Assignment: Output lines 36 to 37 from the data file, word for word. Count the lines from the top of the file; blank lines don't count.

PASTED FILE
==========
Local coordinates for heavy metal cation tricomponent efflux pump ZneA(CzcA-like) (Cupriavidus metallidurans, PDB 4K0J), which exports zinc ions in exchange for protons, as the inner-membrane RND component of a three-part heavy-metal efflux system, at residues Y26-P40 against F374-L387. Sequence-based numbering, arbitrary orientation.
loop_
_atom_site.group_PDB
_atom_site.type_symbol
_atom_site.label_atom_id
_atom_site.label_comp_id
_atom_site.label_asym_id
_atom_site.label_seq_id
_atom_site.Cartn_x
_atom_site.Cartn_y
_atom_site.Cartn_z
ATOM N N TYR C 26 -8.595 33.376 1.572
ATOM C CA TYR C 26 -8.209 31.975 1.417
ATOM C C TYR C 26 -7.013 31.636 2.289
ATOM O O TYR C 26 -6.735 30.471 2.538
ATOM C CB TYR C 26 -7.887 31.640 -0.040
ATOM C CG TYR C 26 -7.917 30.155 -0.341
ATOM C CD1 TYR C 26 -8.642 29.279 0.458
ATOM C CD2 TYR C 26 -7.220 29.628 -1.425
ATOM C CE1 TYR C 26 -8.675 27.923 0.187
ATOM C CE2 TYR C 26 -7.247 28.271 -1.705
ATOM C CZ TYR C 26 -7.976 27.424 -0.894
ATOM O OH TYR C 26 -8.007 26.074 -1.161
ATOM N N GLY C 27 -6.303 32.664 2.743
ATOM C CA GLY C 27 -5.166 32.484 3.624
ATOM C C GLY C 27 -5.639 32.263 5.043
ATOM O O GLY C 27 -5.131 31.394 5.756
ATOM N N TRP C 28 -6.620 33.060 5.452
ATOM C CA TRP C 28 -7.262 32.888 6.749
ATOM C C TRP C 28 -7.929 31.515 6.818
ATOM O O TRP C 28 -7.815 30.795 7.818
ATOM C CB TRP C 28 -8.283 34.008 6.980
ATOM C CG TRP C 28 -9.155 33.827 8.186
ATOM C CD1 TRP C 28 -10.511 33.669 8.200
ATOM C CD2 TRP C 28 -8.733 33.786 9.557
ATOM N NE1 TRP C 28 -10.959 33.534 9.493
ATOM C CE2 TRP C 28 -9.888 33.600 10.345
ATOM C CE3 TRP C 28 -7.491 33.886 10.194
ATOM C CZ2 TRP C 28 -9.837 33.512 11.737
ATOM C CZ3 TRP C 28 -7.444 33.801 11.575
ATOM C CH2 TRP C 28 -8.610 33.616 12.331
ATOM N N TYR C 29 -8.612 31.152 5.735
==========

ATOM N NE1 TRP C 28 -10.959 33.534 9.493
ATOM C CE2 TRP C 28 -9.888 33.600 10.345